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Langford puts out the welcome mat for seniors

Langford may have a young demographic, but the welcome mat is out for seniors who choose to retire there, said Mayor Stew Young. Diversity is key, he said.
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Langford Mayor Stew Young: "Our model is basically for the youngest of the young and oldest of the old to interact in the community — I've been pushing that for the 20 years I've been mayor."

Langford may have a young demographic, but the welcome mat is out for seniors who choose to retire there, said Mayor Stew Young.

Diversity is key, he said.

The municipality — with 32 per cent of its population between the ages of 25 and 44 years compared to the B.C. average of 26.3 per cent — entices new seniors’ housing developments with a 10-year tax holiday. But there’s also room — a lot of room — for the massive Westhills development, a planned community that aims to attract grandparents, parents and children.

“I’ve always supported having seniors living in the community [because] it makes it a healthier community,” Mayor Young said. “I like to have interaction with grandparents and the kids.

“Our model is basically for the youngest of the young and oldest of the old to interact in the community — I’ve been pushing that for the 20 years that I’ve been mayor,” Young said.

Seniors housing “is market-driven but supported by the community and the politicians,” Young said.

“You want to have a diverse type of housing, diverse types of people living there and just be welcoming to everybody.”

The municipality offers free trolley service to help those without cars or on limited incomes to get around.

“Seniors need pharmacies, restaurants, places for people to go and hang out and feel part of the community,” Young said.

The municipality accommodates the changing demographics by widening sidewalks so they can accommodate both scooters and pedestrians, Young said.

“Langford hasn’t had any of that stuff [like wider sidewalks] before,” Young said.

“We try to work with the development community so they help us pay for all this stuff.”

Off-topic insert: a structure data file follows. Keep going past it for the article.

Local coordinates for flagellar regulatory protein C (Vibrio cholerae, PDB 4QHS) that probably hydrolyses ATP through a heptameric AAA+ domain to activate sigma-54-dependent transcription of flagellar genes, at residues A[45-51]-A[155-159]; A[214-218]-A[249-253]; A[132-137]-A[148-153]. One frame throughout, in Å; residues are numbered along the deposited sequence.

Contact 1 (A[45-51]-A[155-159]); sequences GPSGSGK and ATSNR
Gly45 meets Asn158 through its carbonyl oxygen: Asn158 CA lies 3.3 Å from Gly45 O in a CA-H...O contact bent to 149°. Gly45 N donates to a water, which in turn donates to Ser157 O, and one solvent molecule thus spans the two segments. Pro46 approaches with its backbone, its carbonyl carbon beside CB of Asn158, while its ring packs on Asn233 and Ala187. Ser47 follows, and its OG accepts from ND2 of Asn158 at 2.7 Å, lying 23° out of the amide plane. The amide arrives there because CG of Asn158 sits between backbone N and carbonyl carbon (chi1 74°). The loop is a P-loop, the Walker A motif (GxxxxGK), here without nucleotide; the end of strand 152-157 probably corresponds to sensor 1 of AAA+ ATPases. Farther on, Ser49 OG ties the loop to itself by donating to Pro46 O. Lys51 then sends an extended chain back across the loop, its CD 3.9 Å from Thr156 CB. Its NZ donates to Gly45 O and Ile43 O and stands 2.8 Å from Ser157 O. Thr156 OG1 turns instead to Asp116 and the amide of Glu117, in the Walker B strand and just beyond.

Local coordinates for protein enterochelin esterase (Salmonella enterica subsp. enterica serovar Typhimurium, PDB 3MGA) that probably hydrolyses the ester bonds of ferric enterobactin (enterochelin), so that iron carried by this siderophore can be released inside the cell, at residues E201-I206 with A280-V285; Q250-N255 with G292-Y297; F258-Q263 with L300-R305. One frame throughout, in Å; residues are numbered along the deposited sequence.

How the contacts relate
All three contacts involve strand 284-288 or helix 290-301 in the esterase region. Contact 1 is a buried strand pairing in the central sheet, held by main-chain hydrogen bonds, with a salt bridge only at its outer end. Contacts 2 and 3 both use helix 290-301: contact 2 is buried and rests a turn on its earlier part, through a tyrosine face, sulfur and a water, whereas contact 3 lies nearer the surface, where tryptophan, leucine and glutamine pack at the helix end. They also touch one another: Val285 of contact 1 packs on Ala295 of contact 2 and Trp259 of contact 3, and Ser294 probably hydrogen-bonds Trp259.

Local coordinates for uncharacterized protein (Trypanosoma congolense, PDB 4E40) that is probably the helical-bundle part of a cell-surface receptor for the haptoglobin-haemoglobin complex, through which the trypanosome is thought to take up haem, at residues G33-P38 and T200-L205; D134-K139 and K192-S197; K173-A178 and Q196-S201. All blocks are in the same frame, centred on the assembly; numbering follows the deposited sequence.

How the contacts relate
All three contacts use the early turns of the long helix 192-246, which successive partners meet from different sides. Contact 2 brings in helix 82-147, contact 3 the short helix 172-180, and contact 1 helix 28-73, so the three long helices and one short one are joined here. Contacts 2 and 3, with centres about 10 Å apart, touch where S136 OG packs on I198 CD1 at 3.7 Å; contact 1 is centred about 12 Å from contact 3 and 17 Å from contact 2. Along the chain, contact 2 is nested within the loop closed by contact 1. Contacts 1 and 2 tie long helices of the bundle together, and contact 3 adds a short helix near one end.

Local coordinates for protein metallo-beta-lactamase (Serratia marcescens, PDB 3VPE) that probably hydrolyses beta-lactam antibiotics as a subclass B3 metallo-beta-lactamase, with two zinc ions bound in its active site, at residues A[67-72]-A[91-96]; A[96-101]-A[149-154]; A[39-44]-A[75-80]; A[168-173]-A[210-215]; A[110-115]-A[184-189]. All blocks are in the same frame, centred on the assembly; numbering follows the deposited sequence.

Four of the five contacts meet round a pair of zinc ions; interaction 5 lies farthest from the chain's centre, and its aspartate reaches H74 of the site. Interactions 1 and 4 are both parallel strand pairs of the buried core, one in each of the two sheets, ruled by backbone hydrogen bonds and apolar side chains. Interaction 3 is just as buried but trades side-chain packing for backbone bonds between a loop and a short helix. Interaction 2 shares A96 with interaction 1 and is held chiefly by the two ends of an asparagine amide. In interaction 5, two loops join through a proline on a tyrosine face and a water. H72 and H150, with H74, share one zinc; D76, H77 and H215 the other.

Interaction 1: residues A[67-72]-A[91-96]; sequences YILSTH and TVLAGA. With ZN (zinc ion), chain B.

Seniors-only stratas are less common than they used to be, said Sandy Wagner, president of Vancouver Island Strata Owners Association, which has 9,000 members.

“People find that with having only seniors in the building, they don’t have a lot of active people who want to be on strata councils — that’s a good reason to lower the age limit,” Wagner said.

Another is the difficulty living around the strata’s rules, especially for seniors who want their grandchildren to visit.

“Many people aren’t aware of [the rules] when they move in,” Wagner said. “They say they only want their grandchildren to visit for a couple of weeks, and it may or may not be allowed under the bylaws.”

Strata rules can only restrict the age of residents, not the age of unit owners. That became a problem for another woman Wagner knows, who while in her 40s inherited a unit in a 55-and-up complex. She couldn’t live there and couldn’t rent it out because the strata banned rentals.

“She tried unsuccessfully to get around the no-rental restrictions and it cost more in fines over the long term than it would have to just leave it empty and pay the monthly strata fees — she eventually sold the unit before she turned 55,” said Wagner.

With the increasing number of seniors moving to Greater Victoria for the climate, the demand for age-restricted condominiums is likely to go up, said Andrew Ramlo, an urban planner with Urban Futures Consulting.

“The CRD certainly has an older population … and I would probably say that you’re probably going see an increase in the numbers of condos that will be age-restricted,” said Ramlo.

“There’s a reason why those those restrictions are there and that’s generally because there’s a certain segment of the population that’s going to want to enjoy or require to be in that type of situation.

“Might be a bunch of young folks with no kids or a bunch of older folks who don’t have any kids either and they just want that type of lifestyle.”

Communities thrive with diversity, so seniors housing can work well when it’s in proportion to a larger community, Ramlo said.

“The communities that work well have a good mix of things, whether that be people and ages or uses with respect to the corner store, a seniors’ centre and a daycare. Diversity is a good thing.”

Diversity can create and promote livability in general in a community, Ramlo said.

“But that said, there’s always going to be a certain segment of the population who say, ‘I just want to be with people who are like me,’ whether that be a seniors’ community … or a younger community that has a restriction on things like kids.”

smcculloch@timescolonist.com